Earlier this month, Marc Dalessio and I ran a marathon 5-day landscape painting workshop in Stonington, on Deer Isle, one of my favorite places to paint in Maine. Everyone worked very hard, with some students painting for hours before and after class times each day. It was a whirlwind week, and I believe everyone got a lot out of it, Marc and I included.
Marc demonstrating his approach to students on the first day of class at Sand Beach. Marc talked at length about using sight-size as an effective means to expedite drawing, adjust placement and scale on the canvas, and how he deals with compositional pitfalls as they present themselves throughout the process.
Marc’s demo on the first morning was about two hours, while Marc’s wife Tina painted with their dog Emma, in the background.
below, a few images of the students at work throughout the class:
Paul Sullivan painting on West Main St
Bob Sullivan painting from the corner of Andy’s Wharf looking towards Green Head
Sandra Dolan painting the harbor from Church Street
As is often the case in the northeast, the weather was unpredictable. Our weather for the course ranged from high 80s with humidity to low 60’s and freezing a-la-San Francisco in August when the fog rolled in. We had rain, fog, clear skies, puffy clouds, wind, and all that sometimes in the same day; as if traversing the seasons in real time. It’s a lot of fun- but provides an extra logistical layer to a class like this. Between the weather, tides rolling in and out, and light changing as usual, there are a ton of variables to deal with. Our intrepid group of students put up with the fact that neither Marc nor I can control the weather, no matter the app on your phone (we discuss weather apps a lot, here’s a list of Marc’s favorites).
marc and cooper happily working away in the rain
Stonington is such a fantastic place to paint. I invited along a couple of New-England hometown heroes who have been painting the area for decades, Stapleton Kearns and TM Nicholas. Both did a lot of work during the week. It was nice to have painters with their experience along, as it adds to the critical mass getting momentum in a class. The students can listen to what Marc or I have to say, and then see entirely ‘similar but different’ approaches on the canvases of others. I think that’s quite valuable. Additionally, the entire academic method that Marc and I were taught in (by Charles Cecil and Daniel Graves, respectively) came through the studio of RH Ives Gammell, who was Stapleton’s teacher in the 1970s. Through that common background, we were able to talk a bit about the concept of artistic lineage and heritage as it applies to both 19th-20th century academic painting and american impressionism.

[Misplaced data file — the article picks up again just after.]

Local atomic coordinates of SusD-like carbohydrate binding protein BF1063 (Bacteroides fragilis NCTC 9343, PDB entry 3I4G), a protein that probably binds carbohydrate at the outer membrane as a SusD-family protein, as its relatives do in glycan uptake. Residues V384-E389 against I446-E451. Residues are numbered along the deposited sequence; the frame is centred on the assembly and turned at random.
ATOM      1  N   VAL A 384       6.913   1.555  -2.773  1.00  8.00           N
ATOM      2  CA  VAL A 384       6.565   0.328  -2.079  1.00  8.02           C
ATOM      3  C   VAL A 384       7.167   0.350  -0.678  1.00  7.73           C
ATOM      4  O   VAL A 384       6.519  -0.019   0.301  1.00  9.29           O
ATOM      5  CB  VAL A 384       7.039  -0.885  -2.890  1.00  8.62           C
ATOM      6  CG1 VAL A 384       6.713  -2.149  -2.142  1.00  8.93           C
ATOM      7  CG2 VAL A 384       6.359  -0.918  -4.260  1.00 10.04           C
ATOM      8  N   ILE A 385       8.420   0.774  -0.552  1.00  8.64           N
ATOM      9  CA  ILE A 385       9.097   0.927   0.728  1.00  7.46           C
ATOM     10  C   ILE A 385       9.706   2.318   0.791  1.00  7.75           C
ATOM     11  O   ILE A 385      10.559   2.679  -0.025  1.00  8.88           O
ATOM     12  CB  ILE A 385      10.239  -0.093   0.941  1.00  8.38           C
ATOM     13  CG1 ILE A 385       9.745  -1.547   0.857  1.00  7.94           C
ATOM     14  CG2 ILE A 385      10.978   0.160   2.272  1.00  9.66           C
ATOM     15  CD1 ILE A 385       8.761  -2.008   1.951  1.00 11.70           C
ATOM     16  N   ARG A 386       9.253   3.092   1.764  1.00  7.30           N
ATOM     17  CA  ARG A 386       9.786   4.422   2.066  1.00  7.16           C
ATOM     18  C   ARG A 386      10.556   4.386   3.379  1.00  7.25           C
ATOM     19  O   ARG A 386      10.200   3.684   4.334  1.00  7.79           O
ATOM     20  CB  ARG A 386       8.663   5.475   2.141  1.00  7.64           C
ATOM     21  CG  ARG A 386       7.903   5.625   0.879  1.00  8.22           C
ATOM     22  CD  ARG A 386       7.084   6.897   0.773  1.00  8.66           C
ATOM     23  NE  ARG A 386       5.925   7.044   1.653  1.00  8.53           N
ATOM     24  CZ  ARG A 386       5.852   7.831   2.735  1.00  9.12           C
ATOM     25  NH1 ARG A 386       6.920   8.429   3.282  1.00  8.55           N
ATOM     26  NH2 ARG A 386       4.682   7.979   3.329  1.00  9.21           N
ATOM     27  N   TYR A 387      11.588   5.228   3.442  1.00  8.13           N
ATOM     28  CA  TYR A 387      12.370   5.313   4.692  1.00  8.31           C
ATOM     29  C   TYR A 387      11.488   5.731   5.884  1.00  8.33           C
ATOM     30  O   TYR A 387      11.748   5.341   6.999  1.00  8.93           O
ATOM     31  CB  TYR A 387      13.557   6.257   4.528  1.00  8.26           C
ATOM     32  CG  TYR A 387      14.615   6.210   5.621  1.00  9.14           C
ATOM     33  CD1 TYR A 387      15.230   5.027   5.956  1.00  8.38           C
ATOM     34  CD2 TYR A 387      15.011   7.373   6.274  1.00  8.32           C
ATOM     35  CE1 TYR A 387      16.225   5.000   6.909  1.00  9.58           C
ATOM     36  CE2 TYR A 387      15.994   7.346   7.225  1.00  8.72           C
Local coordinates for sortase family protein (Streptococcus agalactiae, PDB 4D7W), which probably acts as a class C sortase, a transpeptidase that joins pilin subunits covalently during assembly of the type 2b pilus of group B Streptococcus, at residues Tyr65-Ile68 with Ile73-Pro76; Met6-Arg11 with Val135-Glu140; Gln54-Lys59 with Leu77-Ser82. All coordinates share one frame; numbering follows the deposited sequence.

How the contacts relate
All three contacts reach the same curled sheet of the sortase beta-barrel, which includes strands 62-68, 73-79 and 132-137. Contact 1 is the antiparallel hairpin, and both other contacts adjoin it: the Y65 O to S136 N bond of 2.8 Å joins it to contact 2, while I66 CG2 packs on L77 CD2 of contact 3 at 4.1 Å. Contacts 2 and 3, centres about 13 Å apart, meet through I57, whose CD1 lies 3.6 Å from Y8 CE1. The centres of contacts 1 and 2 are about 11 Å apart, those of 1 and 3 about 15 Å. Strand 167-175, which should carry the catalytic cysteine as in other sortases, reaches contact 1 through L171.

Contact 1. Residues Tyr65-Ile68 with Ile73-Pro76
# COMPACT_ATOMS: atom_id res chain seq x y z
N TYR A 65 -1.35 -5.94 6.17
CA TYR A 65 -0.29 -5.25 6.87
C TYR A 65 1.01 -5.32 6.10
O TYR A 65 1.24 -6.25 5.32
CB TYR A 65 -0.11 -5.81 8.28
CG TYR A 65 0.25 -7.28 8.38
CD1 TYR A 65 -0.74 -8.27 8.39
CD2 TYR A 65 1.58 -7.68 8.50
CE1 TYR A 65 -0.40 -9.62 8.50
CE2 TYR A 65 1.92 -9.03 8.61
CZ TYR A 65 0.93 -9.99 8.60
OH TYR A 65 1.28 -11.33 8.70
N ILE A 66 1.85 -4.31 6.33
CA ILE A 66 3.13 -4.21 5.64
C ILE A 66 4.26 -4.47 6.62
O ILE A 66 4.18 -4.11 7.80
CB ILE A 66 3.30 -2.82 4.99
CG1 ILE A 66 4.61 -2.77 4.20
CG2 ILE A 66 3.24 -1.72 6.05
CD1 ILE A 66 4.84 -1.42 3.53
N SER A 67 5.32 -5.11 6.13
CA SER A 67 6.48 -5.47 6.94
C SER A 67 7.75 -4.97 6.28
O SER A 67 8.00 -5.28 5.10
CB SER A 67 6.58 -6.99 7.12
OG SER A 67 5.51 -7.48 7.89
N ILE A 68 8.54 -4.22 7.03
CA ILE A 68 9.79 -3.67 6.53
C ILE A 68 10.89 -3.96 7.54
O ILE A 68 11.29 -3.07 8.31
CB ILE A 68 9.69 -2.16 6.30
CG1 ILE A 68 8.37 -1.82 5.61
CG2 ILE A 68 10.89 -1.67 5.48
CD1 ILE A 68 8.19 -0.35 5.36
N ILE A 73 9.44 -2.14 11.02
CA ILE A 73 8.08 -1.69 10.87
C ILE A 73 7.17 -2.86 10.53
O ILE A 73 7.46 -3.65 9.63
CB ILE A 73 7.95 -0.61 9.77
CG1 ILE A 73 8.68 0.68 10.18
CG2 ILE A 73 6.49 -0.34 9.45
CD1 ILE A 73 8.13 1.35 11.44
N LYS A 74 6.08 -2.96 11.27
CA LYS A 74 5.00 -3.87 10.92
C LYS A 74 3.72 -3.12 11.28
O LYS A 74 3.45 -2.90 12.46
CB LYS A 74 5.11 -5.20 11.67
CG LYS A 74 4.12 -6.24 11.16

TM Nicholas (not pictured), my easel, Meghan Weeks, Stape Kearns, Marc and Tina Dalessio all painting in the fog after class
Stape, Marc and TM chatting on Church Street in the afternoon.
The one day that rain got real heavy, Stapleton kindly offered to do an indoor demonstration. An indoor demo during the rain is a total lifesaver for the morale of the class, and Stape does a great one. He paints entirely out of his head, without reference, and it is always a seascape- not a landscape of the sea, but a big ‘crashing wave’ picture that really couldn’t be done from life. Towards the end of the demo, Stape, Marc and I all started telling stories a bit, again reinforcing the common themes in what we do, and how we were trained.
Stape’s demo, above (though I would wager he’s kept working on it since)
One of the novel aspects of these classes is that they are like little engineering summits for outdoor painters. Painting outside has become so popular that there are tons of products on the market. That said, nearly everyone I know uses a unique system, often that they rig up to some degree themselves. Dalessio was showing off the brand-spanking-new version of his Carbon Fiber homemade ultra-super-light system, I was showing everyone the Viktor Butko rack system in my car for traveling with big paintings. I also spent time plugging the new painting boxes from Mosepi (which are really very similar to the cigar boxes that my friends and I used to paint with, I like them very much), they work well for what we do. Cooper Dragonette showed everyone his homemade kit which was very fancy, Stapleton Kearns showed the class the many virtues of the Gloucester easel (recommending exclusively the Stapleton Kearns model by take-it easel, of course). We even had an real honest-to-goodness well trained furniture maker in the class that made a homemade box and panel carrier system that literally brought gasps to viewers (peter, you should sell those).
On the last day of class, Marc gave a demonstration specifically on using indirect painting techniques to strengthen your landscapes: glazing, scumbling, and talked extensively about scraping down and controlling your surface. Marc uses these tools to strengthen effects of atmospheric perspective, or to add fog and cloud cover, and perhaps most useful, simply correcting areas of color without losing your hard work underneath.
Many thanks to Marc and all of our students for coming up to Deer Isle to paint for the week. For 2018, Dalessio and I have begun planning a course in Italy. If you would like first crack at such an opportunity, sign up for the mailing list at the top of the classes tab.